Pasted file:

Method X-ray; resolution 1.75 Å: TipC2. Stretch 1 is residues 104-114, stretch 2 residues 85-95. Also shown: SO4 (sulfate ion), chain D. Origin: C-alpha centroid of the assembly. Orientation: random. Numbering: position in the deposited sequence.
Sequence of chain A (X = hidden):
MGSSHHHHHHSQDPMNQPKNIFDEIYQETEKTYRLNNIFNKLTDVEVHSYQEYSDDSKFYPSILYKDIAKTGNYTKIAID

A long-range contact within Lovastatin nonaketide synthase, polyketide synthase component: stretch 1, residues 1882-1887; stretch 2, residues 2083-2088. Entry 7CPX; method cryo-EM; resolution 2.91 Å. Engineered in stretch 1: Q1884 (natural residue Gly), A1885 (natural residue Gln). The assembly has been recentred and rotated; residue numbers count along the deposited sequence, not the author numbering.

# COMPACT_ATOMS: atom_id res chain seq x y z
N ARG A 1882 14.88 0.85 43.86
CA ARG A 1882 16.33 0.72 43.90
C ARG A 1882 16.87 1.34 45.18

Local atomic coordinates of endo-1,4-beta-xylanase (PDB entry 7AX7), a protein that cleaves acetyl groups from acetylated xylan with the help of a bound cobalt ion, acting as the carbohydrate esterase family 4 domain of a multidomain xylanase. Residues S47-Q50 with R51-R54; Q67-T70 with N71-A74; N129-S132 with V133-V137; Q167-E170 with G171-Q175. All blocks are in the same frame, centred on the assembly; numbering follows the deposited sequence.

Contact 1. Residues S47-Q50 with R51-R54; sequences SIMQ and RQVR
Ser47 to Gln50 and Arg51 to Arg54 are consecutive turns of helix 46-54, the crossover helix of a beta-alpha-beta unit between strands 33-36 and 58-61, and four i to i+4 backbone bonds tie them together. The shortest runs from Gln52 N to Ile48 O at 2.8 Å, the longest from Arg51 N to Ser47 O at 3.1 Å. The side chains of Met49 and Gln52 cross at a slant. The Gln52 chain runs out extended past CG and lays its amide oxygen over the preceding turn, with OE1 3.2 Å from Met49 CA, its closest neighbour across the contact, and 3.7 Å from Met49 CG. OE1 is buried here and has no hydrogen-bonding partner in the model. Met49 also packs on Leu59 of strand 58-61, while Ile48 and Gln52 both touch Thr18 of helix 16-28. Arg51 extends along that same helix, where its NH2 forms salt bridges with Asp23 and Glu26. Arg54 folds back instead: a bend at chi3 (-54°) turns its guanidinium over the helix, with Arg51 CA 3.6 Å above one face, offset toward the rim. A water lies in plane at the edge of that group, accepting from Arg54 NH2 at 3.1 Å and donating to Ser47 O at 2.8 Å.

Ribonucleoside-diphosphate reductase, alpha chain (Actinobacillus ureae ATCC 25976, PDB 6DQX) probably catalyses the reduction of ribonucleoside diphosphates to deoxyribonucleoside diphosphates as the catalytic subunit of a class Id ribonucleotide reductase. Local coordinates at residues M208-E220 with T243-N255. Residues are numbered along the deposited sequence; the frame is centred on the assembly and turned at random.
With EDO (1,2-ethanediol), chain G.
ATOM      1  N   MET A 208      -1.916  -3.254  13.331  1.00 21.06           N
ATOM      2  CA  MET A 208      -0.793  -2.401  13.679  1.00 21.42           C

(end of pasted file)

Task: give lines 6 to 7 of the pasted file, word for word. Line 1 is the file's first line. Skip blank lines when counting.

N ARG A 1882 14.88 0.85 43.86
CA ARG A 1882 16.33 0.72 43.90